1. yes
2. theoretically and health-wise shortly after, as said, however, dying down - especially with heavy weight weeds - will take even longer than above hinted

Horsetail, I thankfully do not have to cope with, the other two I managed to learn to live with, as on heavy clay, where I am, they prove to be an excellent ground breaker as in green manure.
"Words... I know exactly what words I'm wanting to say, but somehow or other they is always getting squiff-squiddled around." R Dahl

Yorkie

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Re: New Plot Help
« Reply #6 on: May 17, 2017, 21:37 »
Bear in mind that glyphosate is unlikely to have much impact on the horsetail.  It has a silica coating and the stuff just runs off it.  Your best chance for it to have any effect, will be to bruise it first.

I try to take one day at a time, but sometimes several days all attack me at once...

Jacquelyn1401

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Re: New Plot Help
« Reply #7 on: May 18, 2017, 12:17 »
Thank you all for your help, I will most certainly take photographs and even though it seems very daunting we will enjoy it all.


juvenal

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Re: New Plot Help
« Reply #8 on: May 18, 2017, 12:29 »
Just don't compost any of your weeds - they are all ones which will thrive in the compost heap and come back to haunt you.

Not sure about this. Unless weeds have matured to seeding status, won't the compost heap simply kill them?
I hoe/dig weeds out long before seeding stage and compost them without problem.

aelf

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Re: New Plot Help
« Reply #9 on: May 18, 2017, 13:12 »
Just don't compost any of your weeds - they are all ones which will thrive in the compost heap and come back to haunt you.

Not sure about this. Unless weeds have matured to seeding status, won't the compost heap simply kill them?
I hoe/dig weeds out long before seeding stage and compost them without problem.

A lot of these weeds have roots that produce shoots at the drop of a hat. They can be killed off in the compost heap if decomposition is fast, when large quantities of green matter are added at once and it gets very hot but most compost heaps are not big enough or filled often enough to achieve this. Best to drown or burn the roots of  things like ground elder, bindweed mares tail and nettle.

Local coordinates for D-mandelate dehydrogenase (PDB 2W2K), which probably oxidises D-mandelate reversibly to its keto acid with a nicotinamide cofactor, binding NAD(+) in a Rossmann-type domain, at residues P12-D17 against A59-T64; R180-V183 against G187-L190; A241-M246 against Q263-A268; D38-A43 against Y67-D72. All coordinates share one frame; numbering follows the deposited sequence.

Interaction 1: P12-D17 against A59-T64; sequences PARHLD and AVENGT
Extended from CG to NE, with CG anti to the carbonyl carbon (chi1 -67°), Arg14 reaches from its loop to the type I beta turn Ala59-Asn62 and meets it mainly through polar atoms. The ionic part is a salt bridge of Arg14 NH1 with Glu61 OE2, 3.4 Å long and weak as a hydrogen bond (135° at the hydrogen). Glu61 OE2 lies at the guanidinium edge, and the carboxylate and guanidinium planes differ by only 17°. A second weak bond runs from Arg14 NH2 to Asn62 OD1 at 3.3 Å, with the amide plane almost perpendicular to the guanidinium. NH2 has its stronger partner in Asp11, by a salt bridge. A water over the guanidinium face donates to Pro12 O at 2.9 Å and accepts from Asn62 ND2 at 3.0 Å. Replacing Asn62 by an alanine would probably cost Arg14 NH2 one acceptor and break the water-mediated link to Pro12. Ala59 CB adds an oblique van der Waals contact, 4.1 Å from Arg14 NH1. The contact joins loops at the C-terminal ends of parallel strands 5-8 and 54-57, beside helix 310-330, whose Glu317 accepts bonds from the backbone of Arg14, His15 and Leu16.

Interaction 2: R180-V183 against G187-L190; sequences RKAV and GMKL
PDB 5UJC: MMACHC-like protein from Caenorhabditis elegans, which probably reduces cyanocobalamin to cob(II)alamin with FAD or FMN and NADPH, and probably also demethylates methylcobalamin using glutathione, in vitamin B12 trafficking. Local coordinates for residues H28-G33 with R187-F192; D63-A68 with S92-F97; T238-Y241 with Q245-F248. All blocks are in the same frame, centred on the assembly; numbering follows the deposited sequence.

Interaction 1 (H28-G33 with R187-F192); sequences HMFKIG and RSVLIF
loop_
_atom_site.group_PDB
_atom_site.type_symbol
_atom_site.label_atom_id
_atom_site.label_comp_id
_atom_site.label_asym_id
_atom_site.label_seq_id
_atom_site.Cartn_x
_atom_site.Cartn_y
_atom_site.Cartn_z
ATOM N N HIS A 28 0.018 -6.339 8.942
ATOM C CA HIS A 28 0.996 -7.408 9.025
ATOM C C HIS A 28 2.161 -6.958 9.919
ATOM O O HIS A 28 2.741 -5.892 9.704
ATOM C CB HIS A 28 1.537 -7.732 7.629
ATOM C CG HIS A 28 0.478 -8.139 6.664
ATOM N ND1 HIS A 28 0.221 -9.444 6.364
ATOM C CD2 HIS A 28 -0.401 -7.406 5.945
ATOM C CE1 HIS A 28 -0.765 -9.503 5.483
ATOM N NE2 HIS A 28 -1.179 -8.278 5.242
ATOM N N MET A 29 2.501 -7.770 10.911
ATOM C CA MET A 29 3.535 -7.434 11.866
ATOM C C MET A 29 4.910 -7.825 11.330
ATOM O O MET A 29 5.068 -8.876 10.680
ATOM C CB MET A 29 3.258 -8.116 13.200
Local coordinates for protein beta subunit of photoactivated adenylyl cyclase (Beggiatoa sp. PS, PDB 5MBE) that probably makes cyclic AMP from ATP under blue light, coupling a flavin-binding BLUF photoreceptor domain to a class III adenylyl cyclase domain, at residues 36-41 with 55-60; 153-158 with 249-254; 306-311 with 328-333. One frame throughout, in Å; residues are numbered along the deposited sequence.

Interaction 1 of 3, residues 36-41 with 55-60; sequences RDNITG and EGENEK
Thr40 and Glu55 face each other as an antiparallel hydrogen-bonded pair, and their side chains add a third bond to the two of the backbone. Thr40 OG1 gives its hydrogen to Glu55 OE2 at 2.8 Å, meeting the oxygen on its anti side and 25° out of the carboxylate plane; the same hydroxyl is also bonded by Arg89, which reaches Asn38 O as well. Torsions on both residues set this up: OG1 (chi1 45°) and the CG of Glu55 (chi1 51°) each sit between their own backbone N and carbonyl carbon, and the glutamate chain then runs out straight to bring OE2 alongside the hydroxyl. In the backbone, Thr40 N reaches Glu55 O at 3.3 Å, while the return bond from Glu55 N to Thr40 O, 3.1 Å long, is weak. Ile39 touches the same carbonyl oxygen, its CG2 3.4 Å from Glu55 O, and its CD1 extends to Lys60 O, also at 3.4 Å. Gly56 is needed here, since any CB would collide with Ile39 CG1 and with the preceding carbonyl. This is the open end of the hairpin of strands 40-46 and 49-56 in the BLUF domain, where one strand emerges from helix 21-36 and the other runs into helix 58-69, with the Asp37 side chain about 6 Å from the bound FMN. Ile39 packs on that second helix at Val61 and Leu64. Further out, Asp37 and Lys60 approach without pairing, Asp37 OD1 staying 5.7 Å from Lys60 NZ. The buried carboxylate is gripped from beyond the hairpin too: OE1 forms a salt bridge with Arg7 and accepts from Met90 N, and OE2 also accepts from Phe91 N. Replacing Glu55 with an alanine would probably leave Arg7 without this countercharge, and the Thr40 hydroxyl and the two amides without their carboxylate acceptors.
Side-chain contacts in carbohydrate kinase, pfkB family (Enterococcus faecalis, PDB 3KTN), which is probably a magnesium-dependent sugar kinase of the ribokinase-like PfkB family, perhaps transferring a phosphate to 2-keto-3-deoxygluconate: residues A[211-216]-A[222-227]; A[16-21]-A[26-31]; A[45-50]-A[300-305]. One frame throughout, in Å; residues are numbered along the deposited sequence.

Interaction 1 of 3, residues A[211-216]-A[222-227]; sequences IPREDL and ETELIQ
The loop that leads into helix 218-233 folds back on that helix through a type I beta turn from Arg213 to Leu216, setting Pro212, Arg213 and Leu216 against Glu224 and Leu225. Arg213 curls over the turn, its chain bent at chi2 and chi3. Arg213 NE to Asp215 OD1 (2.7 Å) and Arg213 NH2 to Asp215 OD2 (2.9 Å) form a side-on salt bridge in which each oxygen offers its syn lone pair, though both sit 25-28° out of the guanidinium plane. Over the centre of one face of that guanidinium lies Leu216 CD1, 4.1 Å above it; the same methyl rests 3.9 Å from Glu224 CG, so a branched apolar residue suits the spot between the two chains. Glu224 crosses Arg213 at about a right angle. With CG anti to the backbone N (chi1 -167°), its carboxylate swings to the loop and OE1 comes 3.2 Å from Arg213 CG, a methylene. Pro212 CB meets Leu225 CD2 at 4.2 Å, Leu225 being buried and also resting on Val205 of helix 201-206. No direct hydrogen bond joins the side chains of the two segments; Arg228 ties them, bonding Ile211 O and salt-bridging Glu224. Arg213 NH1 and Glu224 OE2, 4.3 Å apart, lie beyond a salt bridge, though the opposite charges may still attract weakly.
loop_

Luiska

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Re: New Plot Help
« Reply #10 on: May 18, 2017, 23:40 »
I started with the same problem 2 months ago and began experimenting. The first strip - attacked before the combination of nettles, bindweed, couch and voluntary potatoes got too tall - I just mounded two long strips of bought compost to about 8 inches in height straight over the weeds, covered with a layer of cheap fabric weed suppressant, infilled with free wood chip from the council and just plunked seed potatoes through holes cut in the fabric. They are looking as healthy as any other on the allotment - and nary a weed. I did much the same thing to construct my strawberry patch.

The second strip I used roundup on the couch, bindweed and nettles and, about 10 days later, when they had yellowed, I roughly turned the soil, covered with the cheap weed suppressant and about 3-4 inches of wood chip. Yesterday, about 6-7 weeks later, I cleared little patches of wood chip, crosscut the fabric and dug holes for my sweet corn seedlings. I didn't encounter any of the telltale white roots of bindweed or stringy mares tail - or any roots at all. I'll plant squash in the remainder of the strip.

That left a much more manageable area to approach by traditional methods - though I also tried laying cardboard, topped with 6 inches of bought topsoil over the top of nasty weeds. Just to see what happens. Otherwise cover with black plastic and forget about it until late autumn when it will be easy to dig over, cover with compost or manure and then cover again until spring.

juvenal

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Re: New Plot Help
« Reply #11 on: May 18, 2017, 23:43 »
@aelf
Best to drown or burn the roots of  things like ground elder, bindweed mares tail and nettle.


Agree absolutely about these menaces. I should have added that myself..